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The questions can go on and on but the point is that many people tell me “my digestion is great”, only to find out later that they have all kinds of signs and symptoms suggesting otherwise. The digestive health lessons listed here were created to give you the answers above, but more so to help you understand how things work and when and where dysfunction occurs. Through this you can improve your digestive health and through its connection to the other process of the body, improve your overall health.
Most of you have probably heard of conditions like irritable bowel syndrome (IBS), constipation, and diarrhea. But have you thought about what is actually happening and why these conditions are not good for your health? Have you thought about what these conditions might be telling you about how your body is processing the food you eat? For that matter what is actually involved in the processing the food you eat anyway?
The main purpose behind your digestive health is to extract nutrients from the food we eat. Seems easy enough right…..?
Take a moment to think about that….. “extract nutrients from food.” Most of us see something that looks good and we scarf it down without thinking twice about how it can help or hurt our health. Foods that are beneficial are the ones we get the most nutrients out of and feed the cells throughout the body. Foods that can hurt us are the ones that actually impair the process of digestion in one way or another and/or cause problems in other areas of the body. When the digestive tract is compromised, like in the case of the above mentioned digestive conditions, its ability to process foods is compromised and our food choices should reflect this. Even those without a formal diagnosis of digestive condition can pay attention to the different signs and symptoms to identify where problems may arise and what corresponding dietary choices would be best.
Exactly how and where these problems occur can be difficult to know without knowing how the process is suppose to work and the role of all the organs. In this and the following lessons, you will discover how digestion works, the assisting organs and systems involved, and how it relates to holistic digestive health.
Now, starting from the initial stages of digestion lets look at some of the details involved in the process.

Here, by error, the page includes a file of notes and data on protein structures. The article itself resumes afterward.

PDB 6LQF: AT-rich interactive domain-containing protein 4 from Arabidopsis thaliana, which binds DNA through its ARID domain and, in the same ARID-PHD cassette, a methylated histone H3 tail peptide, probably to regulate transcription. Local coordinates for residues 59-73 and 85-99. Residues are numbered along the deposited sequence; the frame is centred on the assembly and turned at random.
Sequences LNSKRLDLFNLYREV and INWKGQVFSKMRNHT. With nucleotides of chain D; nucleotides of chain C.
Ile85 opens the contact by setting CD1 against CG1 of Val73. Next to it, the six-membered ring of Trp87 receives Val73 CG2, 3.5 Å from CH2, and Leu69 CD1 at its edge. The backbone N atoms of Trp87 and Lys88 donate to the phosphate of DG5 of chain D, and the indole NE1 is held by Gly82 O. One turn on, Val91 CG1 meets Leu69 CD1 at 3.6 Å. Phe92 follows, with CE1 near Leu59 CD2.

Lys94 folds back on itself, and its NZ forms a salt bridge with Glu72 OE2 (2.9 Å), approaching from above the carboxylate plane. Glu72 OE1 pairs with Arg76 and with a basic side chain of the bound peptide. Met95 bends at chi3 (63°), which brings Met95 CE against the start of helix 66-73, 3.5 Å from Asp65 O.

The various steps and stages involved in the digestive process are so elegantly coordinated that it is really difficult to separate out when one aspect starts and another begins. Digestion requires the assistance of many different organs outside the stomach and intestine like the Heart and vessels, the Liver and Gall Bladder, and even the Spleen and Immune System. It is this coordinated effort among all these organs that makes nutrient extraction possible.
To explain the connection of hunger to digestion, we need to look more closely at the major function of eating. It’s to give us energy or fuel, right? Every process in our bodies from breathing to walking burns calories or energy. Every cell in your body needs this energy on an ongoing basis. In order for these processes to continue, your body has to keep its energy level fairly constant. If the energy level falls, the ability of these cells, and their corresponding organ function, will fall too.
If you have been hypoglycemic (low blood sugar) before, you might have experienced changes in how your brain works. For instance, you might have felt light headed, dizzy, nausea, blurred vision, headache, or sweating. The reason is your brain is particularly sensitive to changes in energy levels. We will explore the concepts of energy production in other sections. For now, lets just say that the reason you experience “hunger” is because your body is sending you conscious and unconscious signals because your blood sugar is low.
Do you remember the last time you felt really hungry, when you had to wait 5 or more hours before eating? You start thinking about what you might eat almost salivating as you prepare to eat the meal. Then you take that first bite. Mmmmm, the taste is so good.
When we are hungry the food seems to taste so much better, doesn’t it? As you are eating there are hundreds of process taking place without you thinking or worrying about them. One such process is the release of serotonin and dopamine in the brain. These neurotransmitters give us a sense of pleasure when we eat. The hungrier we are, the more pleasure involved and the more neurotransmitters released.
Once you eat the food, your body has to turn it into a small useable form so it can then be taken into the body and turned it into energy. What do you think has to take place to turn the food you eat into sizes the body can use?